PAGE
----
8 Pall Mall, London SW1Y 5NG www.thebalconlondon.com
The last time I came to this room, and it was a while back, Albert Roux had franchised it. A drawing of his sour, puckish face was on everything and I mean everything. Even the butter was wrapped in Albert. The only place Albert wasn’t, as I rather wryly noted at the time, was in the kitchen. The food was average at best.
So what with that and my experience of hotel restaurants in general, I wasn’t holding out too much hope for anything special at The Balcon on this humid evening.
We’re seated next to some rather old-school businessmen, the kind who have a Jaguar in the drive of their home in Weybridge with a set golf clubs in the boot. These are loudly discussing Brexit and seemed pretty united in their desire to get Britain’back on its feet again’ by pulling up the drawbridge. Of course they are not against French food.
Ignoring them and looking around it’s clear the Grade II listed room is still gorgeous, the high ceilings giving a good Parisian feel to the place and, as it was reasonably busy, it had a good atmosphere.
Chef Matt Greenwood is in charge now and his Asia-Pacific influences on French cooking are obvious in the new spring menu with dishes such as Pork cheek and shiitake dumpling, pickled mushrooms, mange tout and sesame salad and Yuzu cured salmon with edamame purÃƒÂ©e, wakame salad, tobiko on the starters.
P has the latter, having a weakness for salmon. The dish looked very elegant on its non-standard plate and with some quick smartphone use it was revealed that yuzu is a citrus used to’cook’ the salmon, akame is a seaweed, with a good iron tang to it, and tobiko has to be the salty fish roe. An extremely good dish, P said, scraping the plate enthusiastically.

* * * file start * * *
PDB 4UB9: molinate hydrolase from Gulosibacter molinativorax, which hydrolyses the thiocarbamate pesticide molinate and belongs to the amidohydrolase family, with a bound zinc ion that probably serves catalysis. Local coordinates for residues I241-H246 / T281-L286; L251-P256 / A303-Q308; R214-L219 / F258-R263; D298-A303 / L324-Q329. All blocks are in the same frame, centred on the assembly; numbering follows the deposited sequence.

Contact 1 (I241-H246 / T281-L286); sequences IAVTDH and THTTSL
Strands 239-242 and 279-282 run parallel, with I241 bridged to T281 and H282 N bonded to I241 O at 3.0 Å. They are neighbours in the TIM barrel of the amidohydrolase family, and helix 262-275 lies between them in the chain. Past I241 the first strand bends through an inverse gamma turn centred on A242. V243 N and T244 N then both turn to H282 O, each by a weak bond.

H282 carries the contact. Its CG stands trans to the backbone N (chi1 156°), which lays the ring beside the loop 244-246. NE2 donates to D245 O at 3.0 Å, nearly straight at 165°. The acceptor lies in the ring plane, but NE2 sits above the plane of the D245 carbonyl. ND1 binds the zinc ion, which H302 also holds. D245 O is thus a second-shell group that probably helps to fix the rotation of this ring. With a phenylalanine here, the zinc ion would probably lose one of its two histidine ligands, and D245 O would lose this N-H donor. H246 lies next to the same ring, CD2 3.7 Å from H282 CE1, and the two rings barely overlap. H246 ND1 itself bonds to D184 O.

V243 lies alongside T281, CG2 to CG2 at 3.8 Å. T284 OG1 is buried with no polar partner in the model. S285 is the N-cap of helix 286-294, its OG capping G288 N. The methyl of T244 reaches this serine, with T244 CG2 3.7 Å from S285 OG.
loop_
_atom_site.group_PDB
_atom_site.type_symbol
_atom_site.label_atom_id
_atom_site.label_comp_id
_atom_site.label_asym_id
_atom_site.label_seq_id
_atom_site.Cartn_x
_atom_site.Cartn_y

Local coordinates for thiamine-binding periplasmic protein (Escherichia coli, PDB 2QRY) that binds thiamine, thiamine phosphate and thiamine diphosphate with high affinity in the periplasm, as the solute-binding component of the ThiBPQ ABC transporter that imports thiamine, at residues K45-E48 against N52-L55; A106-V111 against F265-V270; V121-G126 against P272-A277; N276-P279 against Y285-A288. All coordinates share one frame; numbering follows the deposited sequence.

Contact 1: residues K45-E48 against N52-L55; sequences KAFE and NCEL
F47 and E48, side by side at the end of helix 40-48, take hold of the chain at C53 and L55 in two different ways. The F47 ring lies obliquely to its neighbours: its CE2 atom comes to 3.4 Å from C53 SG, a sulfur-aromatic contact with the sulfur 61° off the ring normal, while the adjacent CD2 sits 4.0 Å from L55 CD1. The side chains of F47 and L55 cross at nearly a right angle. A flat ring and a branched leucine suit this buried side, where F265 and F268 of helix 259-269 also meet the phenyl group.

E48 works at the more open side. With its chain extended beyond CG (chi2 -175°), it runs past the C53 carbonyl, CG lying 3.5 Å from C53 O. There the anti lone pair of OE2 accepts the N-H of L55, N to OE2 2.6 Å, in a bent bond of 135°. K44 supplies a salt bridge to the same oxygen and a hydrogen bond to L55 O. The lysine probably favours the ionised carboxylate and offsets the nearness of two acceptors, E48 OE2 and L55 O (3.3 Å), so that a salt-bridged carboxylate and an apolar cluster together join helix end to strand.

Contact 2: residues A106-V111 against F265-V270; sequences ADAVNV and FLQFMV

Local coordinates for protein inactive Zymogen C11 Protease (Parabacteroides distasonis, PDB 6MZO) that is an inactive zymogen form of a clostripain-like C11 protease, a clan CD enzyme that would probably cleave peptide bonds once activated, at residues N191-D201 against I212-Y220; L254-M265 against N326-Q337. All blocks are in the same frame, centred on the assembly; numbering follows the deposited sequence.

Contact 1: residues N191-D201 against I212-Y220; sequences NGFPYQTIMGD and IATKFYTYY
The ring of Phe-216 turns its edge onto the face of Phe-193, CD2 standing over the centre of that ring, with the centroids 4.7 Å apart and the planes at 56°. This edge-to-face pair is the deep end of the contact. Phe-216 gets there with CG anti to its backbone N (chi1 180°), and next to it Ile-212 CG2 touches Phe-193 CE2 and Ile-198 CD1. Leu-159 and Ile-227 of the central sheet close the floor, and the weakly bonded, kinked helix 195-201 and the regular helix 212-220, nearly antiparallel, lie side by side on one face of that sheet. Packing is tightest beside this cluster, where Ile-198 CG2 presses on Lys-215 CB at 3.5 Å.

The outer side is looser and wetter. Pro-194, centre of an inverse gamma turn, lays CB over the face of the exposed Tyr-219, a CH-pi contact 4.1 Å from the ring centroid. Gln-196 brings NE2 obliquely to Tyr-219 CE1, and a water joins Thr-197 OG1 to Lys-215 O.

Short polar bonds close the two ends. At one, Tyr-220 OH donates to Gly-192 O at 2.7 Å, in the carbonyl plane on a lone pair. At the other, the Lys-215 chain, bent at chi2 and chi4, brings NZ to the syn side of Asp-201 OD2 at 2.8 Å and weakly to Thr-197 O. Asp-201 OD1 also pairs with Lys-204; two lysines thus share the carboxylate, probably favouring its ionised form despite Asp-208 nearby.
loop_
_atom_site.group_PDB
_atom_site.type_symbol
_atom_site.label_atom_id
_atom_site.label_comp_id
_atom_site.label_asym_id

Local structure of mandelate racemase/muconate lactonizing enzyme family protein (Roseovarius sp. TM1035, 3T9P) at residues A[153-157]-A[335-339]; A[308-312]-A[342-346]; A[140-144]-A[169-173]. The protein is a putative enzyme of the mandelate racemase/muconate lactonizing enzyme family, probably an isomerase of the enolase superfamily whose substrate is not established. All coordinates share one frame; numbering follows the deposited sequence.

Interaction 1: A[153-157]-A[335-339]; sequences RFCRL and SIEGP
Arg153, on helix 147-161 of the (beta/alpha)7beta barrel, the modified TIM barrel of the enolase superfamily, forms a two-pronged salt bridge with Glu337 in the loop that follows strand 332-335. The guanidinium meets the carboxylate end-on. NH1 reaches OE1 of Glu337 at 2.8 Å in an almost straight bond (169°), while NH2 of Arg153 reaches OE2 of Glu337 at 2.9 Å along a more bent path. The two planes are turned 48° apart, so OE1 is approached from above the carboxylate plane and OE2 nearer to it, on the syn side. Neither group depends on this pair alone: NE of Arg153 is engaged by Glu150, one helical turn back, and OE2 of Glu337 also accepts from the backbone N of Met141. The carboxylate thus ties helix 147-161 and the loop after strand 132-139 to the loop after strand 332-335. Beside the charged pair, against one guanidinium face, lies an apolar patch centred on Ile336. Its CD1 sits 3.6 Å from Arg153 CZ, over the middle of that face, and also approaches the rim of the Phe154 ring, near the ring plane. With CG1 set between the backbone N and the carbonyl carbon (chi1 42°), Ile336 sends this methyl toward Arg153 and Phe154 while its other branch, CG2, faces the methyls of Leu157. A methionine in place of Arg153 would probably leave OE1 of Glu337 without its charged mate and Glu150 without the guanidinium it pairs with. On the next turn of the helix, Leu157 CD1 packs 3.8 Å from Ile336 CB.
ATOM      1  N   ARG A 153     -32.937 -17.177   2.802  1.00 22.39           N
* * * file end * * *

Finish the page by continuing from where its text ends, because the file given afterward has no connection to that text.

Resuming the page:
My grilled scallops, pea tortellini, pea shoots, lobster sauce is another visual stunner. The scallops excellently cooked, the tortellini full of peas make a nice twist on the usual pea puree accompaniment with al dente pasta to offset the buttery shellfish. The sauce is particularly gorgeous; my only caveat is that it’s a trifle too thin to cling to the pasta or scallops, as I would like it to, so I have to mop it all up with the good breads on offer.
These starters were so fine we begin to feel really rather good about Balcon, we never expected this kind of quality off Pall Mall on a Thursday night. Will it all collapse in the second half with the goal scorers falling over and missing the net? Well not at all.
Roasted hake, English asparagus, smoked mash, prosciutto, romesco sauce is another winner with a large meaty piece of hake perched on a lattice of asparagus over the smoked mash with the prosciutto hiding coyly underneath. On top is a jaunty bonnet of romanesco. It all plays together perfectly, even though I felt the very centre of the hake was perhaps a tad underdone. Very morerish cooking, structured but not prissy. Just what I like to eat.
P has a pithvier, a rather gorgeous pastry-topped combination of confit rabbit and foie gras, black-eyed peas, buttered savoy cabbage with a jug of mulled jus on the side. She enjoys her pithvier so much she almost forgets to add the juice, but that’s soon rectfied and the noises of approval are loud and constant with her changing her mind frequently about which part of the dish she likes best.
But then came dessert, which I have to say is disappointing after such class starters and mains. The desserts seem tired, like they’ve been hanging about waiting for a customer. Not bad, but not in the same league as the dishes before. Creme caramel with Pedro Ximenez infused prunes is not as exciting as it sounds, and not much evidence of that sticky, treacly sherry either, and a rhubarb dish is simply dry and exhausted and P is disinclined to finish it.
If Balcon can just up the standard of those desserts, make the execution match up to the conception, I’d say they’d be a real destination restaurant and not simply a’hotel restaurant’. The cooking is much, much better than that.